In contrast, conspiracy theorists make up increasingly more absurd notions about what happened, from antisemitic bigotry to nonsense about space reptiles or holograms. Virtually all claims that can be tested have been disproved and shown to rest on faulty understandings of structural mechanics. For instance, jet fuel does not need to melt steel in order to fatally compromise the structural integrity of buildings. As with the other examples, those who believe the conspiracy theory have attacked scientists, engineers and journalists as if they were part of the conspiracy. Despite it being almost 20 years since 9/11, they still keep posting large lists of YouTube links that supposedly prove their point, even though the arguments have been dissected thousands of times.

How to debunk any conspiracy theory?

First, make yourself familiar with the content of the conspiracy theory and the real facts behind it. This is not optional and having a command of the scientific content of the area is a must. Otherwise it is difficult to see through specific claims about facts. Second, read up on the features of conspiracy theories in general and how to recognize them. Third and finally, learn how to debunk any conspiracy theory by making objections that can be leveraged against just about any conspiracy narrative no matter the specific area.

The article Six Ways to Debunk Any Conspiracy Theory outlines half a dozen general objections. They focus on unrealistic or contradictory features of the people behind the conspiracy, the difference between a proposed conspiracy theory and real conspiracies and issues from the philosophy of science.

Most conspiracy theories grow so large as to include hundreds if not thousands of perpetrators or at least people who must be aware of the existence of the conspiracy. That all of these people could keep quiet even though the incentives to leak it to the media or sell the information is astounding. There is typically a lot of evidence behind real conspiracies that can be examined, checked and verified, but there is hardly any evidence at all for conspiracy theories. The alleged “evidence” that is presented is often convoluted, trivially incorrect or otherwise unlikely to be accurate. It is also telling that the people behind the conspiracy theory are often given massive capabilities, such as being enormously rich and influential, yet being unable to silence the people who believe in conspiracy theories or take down their YouTube videos or tweets.

Most conspiracy theories also underestimate the complex nature of reality and attribute an incredibly precise capability to predict the future for the perpetrators that is highly unrealistic. The motives that supposedly drive the conspiracy is typically implausible and inconsistent with the method that is used to keep it a secret. Finally, most conspiracy theories are also unfalsifiable. Not merely that it is consistent with any observation, but that the conspiracy narrative itself is very self-insulating on an epistemic level. After all, many conspiracy theorists claim, any evidence against a conspiracy theory somehow “proves” how deep the conspiracy really goes.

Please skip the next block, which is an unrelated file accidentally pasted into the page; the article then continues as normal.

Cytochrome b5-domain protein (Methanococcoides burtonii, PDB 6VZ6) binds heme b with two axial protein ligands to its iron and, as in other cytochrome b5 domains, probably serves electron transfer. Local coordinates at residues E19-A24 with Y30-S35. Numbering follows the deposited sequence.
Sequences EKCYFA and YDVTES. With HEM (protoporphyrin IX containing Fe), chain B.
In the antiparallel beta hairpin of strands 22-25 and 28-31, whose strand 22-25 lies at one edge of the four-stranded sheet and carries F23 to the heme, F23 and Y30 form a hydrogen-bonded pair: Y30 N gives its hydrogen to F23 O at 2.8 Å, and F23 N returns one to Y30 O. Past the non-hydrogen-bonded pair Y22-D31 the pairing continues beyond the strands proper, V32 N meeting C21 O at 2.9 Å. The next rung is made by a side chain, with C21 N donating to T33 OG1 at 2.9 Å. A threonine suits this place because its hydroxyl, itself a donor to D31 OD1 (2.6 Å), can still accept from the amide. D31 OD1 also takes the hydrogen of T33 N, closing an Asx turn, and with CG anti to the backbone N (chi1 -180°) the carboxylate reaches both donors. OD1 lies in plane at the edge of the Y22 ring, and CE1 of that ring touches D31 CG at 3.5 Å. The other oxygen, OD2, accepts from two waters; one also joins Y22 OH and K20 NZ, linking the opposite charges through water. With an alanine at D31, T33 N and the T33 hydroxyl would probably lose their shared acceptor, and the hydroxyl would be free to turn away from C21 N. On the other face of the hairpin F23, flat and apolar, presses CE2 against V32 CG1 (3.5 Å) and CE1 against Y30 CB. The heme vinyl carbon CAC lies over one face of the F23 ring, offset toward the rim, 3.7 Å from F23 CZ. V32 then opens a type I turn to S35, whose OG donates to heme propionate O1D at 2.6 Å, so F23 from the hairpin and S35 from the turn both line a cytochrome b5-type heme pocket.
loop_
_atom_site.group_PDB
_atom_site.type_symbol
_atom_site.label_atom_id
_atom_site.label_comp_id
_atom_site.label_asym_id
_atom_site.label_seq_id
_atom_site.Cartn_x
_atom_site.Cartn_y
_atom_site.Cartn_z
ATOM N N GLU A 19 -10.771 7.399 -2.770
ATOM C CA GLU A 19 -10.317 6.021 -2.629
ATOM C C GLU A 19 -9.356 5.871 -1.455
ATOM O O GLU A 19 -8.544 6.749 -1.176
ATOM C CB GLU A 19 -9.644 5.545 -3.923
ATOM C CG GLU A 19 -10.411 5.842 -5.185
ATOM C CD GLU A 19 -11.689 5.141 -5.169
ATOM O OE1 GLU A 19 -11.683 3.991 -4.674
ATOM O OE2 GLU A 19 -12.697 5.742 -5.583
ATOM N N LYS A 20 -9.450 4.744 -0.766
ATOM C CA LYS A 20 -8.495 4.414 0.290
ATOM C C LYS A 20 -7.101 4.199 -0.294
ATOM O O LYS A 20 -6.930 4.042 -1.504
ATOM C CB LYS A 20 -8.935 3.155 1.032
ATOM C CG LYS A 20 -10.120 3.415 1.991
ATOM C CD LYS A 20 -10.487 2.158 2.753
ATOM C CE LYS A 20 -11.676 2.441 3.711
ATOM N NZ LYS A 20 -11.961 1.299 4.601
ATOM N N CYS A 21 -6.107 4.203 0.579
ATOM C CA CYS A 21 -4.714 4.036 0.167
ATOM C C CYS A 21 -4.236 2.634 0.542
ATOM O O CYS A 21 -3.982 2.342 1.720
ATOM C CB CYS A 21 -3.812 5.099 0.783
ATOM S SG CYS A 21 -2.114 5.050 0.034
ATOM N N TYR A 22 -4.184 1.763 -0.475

In order to effectively combat conspiracy theories, it is important to understand their defining features and how they differ from political conspiracies. Conspiracy theories are not supported by evidence, considered faulty by experts, involve sensationalist claims about an evil group of people with extreme powers and those who believe in the conspiracy theory are incredibly fact-resistant and insulated. They differ from real conspiracies because the latter has providential support after careful work by trained professionals.

Conspiracy theories are harmful, because they undermine critical thinking and can easily harm the health and life of the people who believe in it.

There are two major approaches to conspiracy theories that involve either disproving specific claims or exposing the belief as a conspiracy theory. In reality, the best approach is a combination of methods. Ways to disprove a conspiracy theory involves highlighting the lack of evidence, how there is a mismatch between the methods and goals of the conspiracy, the absence of leaks, the unrealistic degree of predictability required and how ideologically self-insulating the conspiracy theory is.


Hate email lists? Follow on Facebook and Twitter instead.